Hi! This site used to be a more or less unified project that went by the name Thoughts From A Glass House, where I published critical essays mostly about theatre in Canada. Almost all of that writing is archived here, but now this site is just my little ol’ blog, where I publish whatever miscellany seems worthwhile.
Thanks for reading. The old preamble to Thoughts From A Glass House (2014-16) lives below.
Welcome to the Internet home of my critical scribblings on theatre and the other literary and dramatic arts.
An artist who writes critically about the art of his community lives in a glass house; the potential social cost, should he be a total asshole, is high.
But Milton is wise, and Milton says: “Where there is much desire to learn, there of necessity will be much arguing, much writing, many opinions; for opinion in good men is but knowledge in the making.”
Thanks for stopping by. For the short essay that spawned this site, read on.
*The following piece of belligerence first appeared on Facebook, in a slightly different form, on April 5, 2014.*
I was being a jerk and complaining to friends about the lack of a meaningful, sophisticated critical culture in Canadian theatre when, pretty much overnight, one appeared and smacked me in the face. Excited to see Conte d’Amour at World Stage tonight and maybe post my own social media blurb about why it fucked me up or rocked my world or made me mad.
But here’s my question: why does it take an import from Europe to get the Toronto theatre community talking like this about what our work means, to make us demand that our art respond to our time in forceful ways?
Why can’t we call bullshit more often, not only at the bar but also in public, when our theatre doesn’t ask smart enough, urgent enough questions or do so in complex enough terms?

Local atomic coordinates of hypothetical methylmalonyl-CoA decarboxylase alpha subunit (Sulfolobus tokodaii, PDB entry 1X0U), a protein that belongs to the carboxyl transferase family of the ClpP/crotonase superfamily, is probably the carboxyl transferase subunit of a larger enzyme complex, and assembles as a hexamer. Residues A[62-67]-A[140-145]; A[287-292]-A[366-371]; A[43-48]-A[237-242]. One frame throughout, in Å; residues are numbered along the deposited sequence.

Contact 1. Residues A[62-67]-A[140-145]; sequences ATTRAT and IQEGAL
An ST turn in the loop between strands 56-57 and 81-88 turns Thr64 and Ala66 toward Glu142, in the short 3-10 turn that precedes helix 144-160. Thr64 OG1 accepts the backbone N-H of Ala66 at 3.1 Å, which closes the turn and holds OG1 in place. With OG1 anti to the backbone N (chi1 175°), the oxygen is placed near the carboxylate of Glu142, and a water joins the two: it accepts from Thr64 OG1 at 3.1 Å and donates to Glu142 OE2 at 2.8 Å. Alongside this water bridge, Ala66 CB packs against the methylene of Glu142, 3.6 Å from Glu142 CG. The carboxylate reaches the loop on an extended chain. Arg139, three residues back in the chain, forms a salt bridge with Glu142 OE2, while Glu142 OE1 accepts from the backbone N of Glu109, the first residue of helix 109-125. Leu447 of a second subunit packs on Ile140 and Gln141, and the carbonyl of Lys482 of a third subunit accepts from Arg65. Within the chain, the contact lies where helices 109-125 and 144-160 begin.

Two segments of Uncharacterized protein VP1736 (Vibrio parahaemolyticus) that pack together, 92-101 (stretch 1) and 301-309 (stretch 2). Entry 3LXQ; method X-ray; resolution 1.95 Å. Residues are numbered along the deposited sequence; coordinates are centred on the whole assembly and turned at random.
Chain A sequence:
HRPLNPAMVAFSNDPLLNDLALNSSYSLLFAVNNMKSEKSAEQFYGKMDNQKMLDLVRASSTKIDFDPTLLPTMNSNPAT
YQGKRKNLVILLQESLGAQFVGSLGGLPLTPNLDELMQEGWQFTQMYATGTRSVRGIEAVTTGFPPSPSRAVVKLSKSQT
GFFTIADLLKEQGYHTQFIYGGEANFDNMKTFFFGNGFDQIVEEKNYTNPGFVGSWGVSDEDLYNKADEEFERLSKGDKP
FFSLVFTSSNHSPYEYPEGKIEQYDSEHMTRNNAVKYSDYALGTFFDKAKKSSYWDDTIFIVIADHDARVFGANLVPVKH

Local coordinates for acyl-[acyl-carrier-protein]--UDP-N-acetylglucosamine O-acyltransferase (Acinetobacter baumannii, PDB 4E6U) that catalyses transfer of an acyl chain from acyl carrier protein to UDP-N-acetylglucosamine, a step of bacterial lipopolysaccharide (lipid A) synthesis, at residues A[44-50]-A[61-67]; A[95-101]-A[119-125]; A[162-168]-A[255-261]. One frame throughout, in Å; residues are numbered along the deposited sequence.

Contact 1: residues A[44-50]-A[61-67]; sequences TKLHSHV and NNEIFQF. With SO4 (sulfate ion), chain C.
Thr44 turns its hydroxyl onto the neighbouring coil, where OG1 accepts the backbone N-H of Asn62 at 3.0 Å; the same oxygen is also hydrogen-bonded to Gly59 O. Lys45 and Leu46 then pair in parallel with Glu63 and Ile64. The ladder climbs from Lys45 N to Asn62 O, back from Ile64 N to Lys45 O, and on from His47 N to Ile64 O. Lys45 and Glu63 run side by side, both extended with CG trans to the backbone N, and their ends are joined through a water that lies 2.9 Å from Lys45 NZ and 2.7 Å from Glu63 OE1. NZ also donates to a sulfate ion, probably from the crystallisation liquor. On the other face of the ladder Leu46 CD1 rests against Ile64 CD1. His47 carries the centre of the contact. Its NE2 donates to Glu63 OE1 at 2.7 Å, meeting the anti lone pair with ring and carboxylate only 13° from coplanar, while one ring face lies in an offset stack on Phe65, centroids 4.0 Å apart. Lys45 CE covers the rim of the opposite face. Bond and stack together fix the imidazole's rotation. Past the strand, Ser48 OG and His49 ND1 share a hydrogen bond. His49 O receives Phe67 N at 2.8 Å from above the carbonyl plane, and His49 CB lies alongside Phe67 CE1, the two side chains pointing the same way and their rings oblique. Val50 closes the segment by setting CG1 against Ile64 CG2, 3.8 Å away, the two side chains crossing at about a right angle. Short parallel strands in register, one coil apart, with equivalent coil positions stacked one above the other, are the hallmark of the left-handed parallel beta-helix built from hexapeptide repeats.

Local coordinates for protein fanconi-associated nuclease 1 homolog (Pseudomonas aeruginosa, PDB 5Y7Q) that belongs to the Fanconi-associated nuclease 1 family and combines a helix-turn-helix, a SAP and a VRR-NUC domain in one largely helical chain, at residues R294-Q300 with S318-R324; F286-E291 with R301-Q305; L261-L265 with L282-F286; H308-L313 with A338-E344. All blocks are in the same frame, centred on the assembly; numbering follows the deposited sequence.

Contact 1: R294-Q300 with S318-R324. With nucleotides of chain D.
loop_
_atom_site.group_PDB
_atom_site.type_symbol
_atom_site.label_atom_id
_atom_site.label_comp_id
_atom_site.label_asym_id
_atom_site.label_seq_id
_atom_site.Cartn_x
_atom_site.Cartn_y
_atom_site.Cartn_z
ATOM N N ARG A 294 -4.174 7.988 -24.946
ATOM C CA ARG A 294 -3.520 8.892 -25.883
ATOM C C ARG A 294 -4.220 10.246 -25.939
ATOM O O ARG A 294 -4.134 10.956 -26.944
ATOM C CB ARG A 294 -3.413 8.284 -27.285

I’ll eat a sock if I see one more review that talks about how “moving” a show is, how “strong” its artists are, and says nothing specific about why it matters – here, now – to be “moved” about a particular subject or what’s the high value of artisanal “strength” if it’s in the service of nothing but escapism.
I’ll smoke my shoe if I see one more show that uses race or class or gender as a prop and doesn’t interrogate any of them in a way that – here, now – might be naked or risky or revealing.
The explosion of interesting conversation around Conte D’Amour, both in the media and among artists, proves that it’s not for lack of capable minds that public critical discourse in our theatre hovers, on average, around the Grade 11 level. So what do we blame? Fear? Inertia? A culture of scarcity in which people would rather keep their heads down and compete for dwindling established rewards than have the conversations that might make them pariahs? I.e., again: fear?
The cultural nationalism that gave Canadian literary arts their engine is a dead end, but at least it once lent some dignity and scope to the conversation around why we make art in this country. And it produced several artists of the highest calibre, celebrated at home and admired abroad.
I’m the first to admit that my own work doesn’t always live up to the standard I’d want a critical dialogue to encourage, doesn’t always advance the cultural conversation in ways that are provocative and necessary and of our moment. Good art is fucking hard to make.
But I’m happy to withstand some BOOOOOs, from our paid critics and my peers, if it means I get to participate in a culture that compels my full investment in the work, that demands I put my convictions on the line.